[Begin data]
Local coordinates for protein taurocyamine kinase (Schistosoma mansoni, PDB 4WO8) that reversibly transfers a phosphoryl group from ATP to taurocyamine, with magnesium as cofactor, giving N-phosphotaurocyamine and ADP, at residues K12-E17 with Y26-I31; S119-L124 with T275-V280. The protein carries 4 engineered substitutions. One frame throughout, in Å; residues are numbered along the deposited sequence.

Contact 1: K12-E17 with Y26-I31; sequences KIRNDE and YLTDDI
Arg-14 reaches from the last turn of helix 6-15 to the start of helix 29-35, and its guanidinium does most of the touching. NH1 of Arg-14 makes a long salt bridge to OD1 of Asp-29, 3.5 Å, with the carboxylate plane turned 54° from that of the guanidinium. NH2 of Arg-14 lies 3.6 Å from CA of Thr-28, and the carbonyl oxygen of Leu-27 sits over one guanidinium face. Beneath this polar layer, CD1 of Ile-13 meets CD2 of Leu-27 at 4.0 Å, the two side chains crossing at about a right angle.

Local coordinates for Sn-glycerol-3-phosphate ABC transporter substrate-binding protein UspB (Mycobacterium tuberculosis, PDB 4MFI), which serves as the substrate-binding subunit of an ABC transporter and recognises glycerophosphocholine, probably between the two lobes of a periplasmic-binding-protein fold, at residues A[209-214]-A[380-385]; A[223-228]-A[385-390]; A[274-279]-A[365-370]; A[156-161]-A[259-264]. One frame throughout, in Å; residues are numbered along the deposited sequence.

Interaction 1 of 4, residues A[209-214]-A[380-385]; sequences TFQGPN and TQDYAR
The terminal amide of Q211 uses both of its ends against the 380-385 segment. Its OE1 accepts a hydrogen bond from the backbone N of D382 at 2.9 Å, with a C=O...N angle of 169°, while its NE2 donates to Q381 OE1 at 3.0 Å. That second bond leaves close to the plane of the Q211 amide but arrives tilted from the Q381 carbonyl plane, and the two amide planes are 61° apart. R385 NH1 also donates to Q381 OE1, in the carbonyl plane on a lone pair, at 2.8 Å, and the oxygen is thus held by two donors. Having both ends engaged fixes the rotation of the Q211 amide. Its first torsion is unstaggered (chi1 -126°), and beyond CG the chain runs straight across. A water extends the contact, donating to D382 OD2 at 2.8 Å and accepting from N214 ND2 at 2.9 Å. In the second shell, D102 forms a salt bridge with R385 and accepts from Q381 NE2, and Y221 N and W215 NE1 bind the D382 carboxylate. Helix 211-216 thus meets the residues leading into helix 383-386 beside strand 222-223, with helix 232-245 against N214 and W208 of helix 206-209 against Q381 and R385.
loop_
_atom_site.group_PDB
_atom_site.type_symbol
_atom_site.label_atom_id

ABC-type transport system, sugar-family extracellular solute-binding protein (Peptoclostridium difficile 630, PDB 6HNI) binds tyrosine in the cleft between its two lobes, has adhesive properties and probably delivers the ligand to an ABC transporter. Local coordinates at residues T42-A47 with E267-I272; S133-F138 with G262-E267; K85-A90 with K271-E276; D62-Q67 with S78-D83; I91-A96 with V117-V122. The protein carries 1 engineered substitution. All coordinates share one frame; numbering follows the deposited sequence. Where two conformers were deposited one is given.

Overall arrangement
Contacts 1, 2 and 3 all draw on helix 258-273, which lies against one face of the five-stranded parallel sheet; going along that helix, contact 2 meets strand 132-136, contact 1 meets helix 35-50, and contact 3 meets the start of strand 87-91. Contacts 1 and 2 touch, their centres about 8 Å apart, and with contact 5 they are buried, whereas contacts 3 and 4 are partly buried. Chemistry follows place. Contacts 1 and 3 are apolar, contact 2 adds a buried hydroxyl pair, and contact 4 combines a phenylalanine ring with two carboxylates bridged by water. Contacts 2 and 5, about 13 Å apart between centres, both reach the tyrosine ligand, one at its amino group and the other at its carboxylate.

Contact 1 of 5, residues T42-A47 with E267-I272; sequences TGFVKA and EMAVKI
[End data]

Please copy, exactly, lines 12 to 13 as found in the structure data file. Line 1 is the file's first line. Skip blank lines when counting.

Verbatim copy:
Overall arrangement
Contacts 1, 2 and 3 all draw on helix 258-273, which lies against one face of the five-stranded parallel sheet; going along that helix, contact 2 meets strand 132-136, contact 1 meets helix 35-50, and contact 3 meets the start of strand 87-91. Contacts 1 and 2 touch, their centres about 8 Å apart, and with contact 5 they are buried, whereas contacts 3 and 4 are partly buried. Chemistry follows place. Contacts 1 and 3 are apolar, contact 2 adds a buried hydroxyl pair, and contact 4 combines a phenylalanine ring with two carboxylates bridged by water. Contacts 2 and 5, about 13 Å apart between centres, both reach the tyrosine ligand, one at its amino group and the other at its carboxylate.